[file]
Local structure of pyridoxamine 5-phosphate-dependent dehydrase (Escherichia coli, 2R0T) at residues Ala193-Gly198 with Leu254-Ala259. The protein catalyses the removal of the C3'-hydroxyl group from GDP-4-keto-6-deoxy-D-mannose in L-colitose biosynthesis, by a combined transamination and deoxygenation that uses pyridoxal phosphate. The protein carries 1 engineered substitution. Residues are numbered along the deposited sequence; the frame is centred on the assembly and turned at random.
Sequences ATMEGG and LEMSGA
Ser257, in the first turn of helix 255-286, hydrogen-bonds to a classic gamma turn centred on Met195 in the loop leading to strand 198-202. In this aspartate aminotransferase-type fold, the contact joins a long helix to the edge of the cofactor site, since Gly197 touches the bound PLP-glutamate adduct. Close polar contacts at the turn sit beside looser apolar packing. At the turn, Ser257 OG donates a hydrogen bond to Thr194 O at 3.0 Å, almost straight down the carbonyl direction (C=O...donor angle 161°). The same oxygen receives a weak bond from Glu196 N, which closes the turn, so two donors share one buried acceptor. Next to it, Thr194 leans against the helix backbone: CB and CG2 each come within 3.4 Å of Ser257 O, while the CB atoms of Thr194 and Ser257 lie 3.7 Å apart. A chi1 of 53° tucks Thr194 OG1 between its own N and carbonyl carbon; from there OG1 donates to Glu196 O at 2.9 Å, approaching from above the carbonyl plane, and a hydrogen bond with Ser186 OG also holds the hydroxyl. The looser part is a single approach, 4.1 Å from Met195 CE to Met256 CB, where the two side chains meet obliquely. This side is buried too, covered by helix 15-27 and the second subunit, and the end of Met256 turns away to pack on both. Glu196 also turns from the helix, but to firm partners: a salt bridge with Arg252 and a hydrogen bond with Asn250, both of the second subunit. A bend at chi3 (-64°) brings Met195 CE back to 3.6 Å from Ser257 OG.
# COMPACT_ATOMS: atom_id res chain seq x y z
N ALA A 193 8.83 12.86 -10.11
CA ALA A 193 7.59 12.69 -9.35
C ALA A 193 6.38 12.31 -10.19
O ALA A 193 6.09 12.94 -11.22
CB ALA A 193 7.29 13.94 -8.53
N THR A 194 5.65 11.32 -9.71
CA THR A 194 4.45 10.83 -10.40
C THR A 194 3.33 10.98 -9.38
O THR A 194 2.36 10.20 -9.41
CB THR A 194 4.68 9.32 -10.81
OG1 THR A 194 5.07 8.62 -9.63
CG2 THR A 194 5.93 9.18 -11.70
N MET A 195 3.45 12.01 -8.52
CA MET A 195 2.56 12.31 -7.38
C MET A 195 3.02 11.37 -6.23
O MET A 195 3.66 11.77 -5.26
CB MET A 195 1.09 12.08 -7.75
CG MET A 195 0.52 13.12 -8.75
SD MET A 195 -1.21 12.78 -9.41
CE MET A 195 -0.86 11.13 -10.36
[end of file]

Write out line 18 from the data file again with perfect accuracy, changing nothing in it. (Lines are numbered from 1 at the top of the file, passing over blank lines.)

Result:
CA MET A 195 2.56 12.31 -7.38